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The Easton & Northern: Worth the Wait for the Connection by Peter Brill
The Easton & Northern Branch of the Lehigh Valley Railroad was the successor to the third company, the Easton & Northern Railroad, that attempted to build from the slate region southward into Easton. This successful company was distinguished by its promotion by the LV which, although located on the opposite side of the Lehigh River, Lehigh Canal and CNJ main line, was willing to back a new enterprise in the backyard of its archrival. There was also the “small” matter of connecting the E&N to the LV, a task that took almost a decade and involved the construction of an imposing bridge while the Bangor & Portland operated the branch under lease to LV.
The anticipated slate and iron ore traffic from its new branch were quickly eclipsed by the unforeseen development of the Lehigh Cement District which generated outbound loads of cement and inbound loads of coal. The numerous grain, flour, grist and saw mills in the Bushkill Valley had been attracted by the water power generated by Bushkill Creek. Their importance was greatly diminished beginning 1910 when much larger companies began to locate on the west side of Easton. Heavy industry, typlified by Taylor-Wharton Steel and Treadwell Engineering, was joined by a host of smaller companies lured by the energetic Easton Board of Trade working hand in hand with LV’s Industrial Development Department. CNJ made its delayed entry into the region with construction of its Easton & Western Branch which shared access to some companies with the LV.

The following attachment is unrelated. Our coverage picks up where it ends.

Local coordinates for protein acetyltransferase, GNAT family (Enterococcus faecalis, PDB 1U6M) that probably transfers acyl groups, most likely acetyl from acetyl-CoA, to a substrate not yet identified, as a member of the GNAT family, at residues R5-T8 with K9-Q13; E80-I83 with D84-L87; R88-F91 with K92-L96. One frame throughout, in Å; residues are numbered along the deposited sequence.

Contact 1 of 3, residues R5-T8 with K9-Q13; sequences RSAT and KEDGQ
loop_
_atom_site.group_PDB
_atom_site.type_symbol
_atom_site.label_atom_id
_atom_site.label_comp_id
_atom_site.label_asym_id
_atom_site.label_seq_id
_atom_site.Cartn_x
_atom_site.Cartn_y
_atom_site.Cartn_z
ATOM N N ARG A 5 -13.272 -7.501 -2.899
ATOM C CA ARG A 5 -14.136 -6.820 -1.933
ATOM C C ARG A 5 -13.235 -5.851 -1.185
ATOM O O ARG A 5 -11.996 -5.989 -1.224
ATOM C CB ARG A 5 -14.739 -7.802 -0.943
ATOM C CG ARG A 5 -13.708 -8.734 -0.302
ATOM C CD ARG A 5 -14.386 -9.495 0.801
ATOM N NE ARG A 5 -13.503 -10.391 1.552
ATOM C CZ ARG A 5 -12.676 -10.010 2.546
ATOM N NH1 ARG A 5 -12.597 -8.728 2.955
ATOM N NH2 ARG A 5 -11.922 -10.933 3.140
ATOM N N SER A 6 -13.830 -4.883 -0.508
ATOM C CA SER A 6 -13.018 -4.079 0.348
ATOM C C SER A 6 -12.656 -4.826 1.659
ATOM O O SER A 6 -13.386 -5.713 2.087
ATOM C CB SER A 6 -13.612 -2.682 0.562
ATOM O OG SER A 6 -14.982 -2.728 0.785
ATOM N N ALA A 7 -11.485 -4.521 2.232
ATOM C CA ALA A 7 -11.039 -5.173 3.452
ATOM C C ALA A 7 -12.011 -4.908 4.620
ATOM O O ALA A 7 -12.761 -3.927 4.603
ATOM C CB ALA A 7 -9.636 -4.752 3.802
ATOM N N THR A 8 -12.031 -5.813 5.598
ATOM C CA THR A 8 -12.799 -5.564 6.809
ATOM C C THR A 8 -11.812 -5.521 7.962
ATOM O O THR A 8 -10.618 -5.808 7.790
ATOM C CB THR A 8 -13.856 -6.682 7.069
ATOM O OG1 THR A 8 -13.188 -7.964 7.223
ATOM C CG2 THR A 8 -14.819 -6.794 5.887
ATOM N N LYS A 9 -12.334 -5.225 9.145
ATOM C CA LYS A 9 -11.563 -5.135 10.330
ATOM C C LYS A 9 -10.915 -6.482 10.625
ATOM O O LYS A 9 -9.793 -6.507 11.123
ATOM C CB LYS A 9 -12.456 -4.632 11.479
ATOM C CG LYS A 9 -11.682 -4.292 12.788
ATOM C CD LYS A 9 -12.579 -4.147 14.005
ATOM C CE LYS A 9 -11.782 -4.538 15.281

Passenger service in the LV era was minimal as there was a substantial network of trolley companies throughout the region. For years, three daily crews out of Richards Yard in South Easton worked the E&N. Freight traffic was robust as E&N crews exchanged loads with the L&NE at Stockertown and the B&P Division of the DL&W at Belfast Jct. while also directly switching Hercules Cement at Stockertown. The industrial base on the west side of Easton remained vibrant for about a half-century.
Steam era power consisted of 0-6-0’s, 0-8-0’s, 2-8-0’s and 2-8-2’s. After the initial dieselization of operations, LV settled on Baldwin switchers, EMD SW8’s and Alco RS2/3’s with occasional appearances of pairs of FA’s. Under Conrail, a wide variety of low horse power, four-axle power worked the E&N.
The E&N survived into the Conrail era but its customer base was evaporating and its infrastructure deteriorating. Conrail initiated cut backs while taking advantage of its control of the region’s entire rail network to modify operations on the branch and finally abandoned the remnants of the branch in 1995.
This book also contains substantial coverage of the companies which generated the E&N’s freight traffic including Treadwell Engineering, Taylor-Wharton Iron & Steel and Dixie Cup.
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